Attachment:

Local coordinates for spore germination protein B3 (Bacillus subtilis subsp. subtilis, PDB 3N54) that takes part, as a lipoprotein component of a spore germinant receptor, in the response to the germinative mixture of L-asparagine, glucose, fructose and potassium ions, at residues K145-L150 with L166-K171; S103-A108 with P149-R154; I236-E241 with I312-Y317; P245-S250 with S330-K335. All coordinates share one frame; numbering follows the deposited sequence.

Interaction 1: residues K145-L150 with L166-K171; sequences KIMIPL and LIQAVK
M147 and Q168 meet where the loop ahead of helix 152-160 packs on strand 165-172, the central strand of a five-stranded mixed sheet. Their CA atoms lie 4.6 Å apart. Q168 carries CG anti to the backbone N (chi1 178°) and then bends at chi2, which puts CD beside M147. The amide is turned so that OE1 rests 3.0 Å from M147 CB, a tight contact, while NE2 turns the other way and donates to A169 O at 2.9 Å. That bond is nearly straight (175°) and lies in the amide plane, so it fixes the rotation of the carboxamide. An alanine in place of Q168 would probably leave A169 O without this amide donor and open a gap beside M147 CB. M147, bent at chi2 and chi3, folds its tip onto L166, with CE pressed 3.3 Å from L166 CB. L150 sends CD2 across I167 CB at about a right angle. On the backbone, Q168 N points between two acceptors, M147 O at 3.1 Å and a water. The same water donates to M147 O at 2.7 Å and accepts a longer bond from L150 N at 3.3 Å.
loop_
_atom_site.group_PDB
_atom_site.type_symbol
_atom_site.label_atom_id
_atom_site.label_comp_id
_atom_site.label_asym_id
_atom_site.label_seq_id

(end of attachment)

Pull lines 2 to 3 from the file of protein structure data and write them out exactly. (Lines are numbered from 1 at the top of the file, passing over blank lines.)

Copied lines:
Interaction 1: residues K145-L150 with L166-K171; sequences KIMIPL and LIQAVK
M147 and Q168 meet where the loop ahead of helix 152-160 packs on strand 165-172, the central strand of a five-stranded mixed sheet. Their CA atoms lie 4.6 Å apart. Q168 carries CG anti to the backbone N (chi1 178°) and then bends at chi2, which puts CD beside M147. The amide is turned so that OE1 rests 3.0 Å from M147 CB, a tight contact, while NE2 turns the other way and donates to A169 O at 2.9 Å. That bond is nearly straight (175°) and lies in the amide plane, so it fixes the rotation of the carboxamide. An alanine in place of Q168 would probably leave A169 O without this amide donor and open a gap beside M147 CB. M147, bent at chi2 and chi3, folds its tip onto L166, with CE pressed 3.3 Å from L166 CB. L150 sends CD2 across I167 CB at about a right angle. On the backbone, Q168 N points between two acceptors, M147 O at 3.1 Å and a water. The same water donates to M147 O at 2.7 Å and accepts a longer bond from L150 N at 3.3 Å.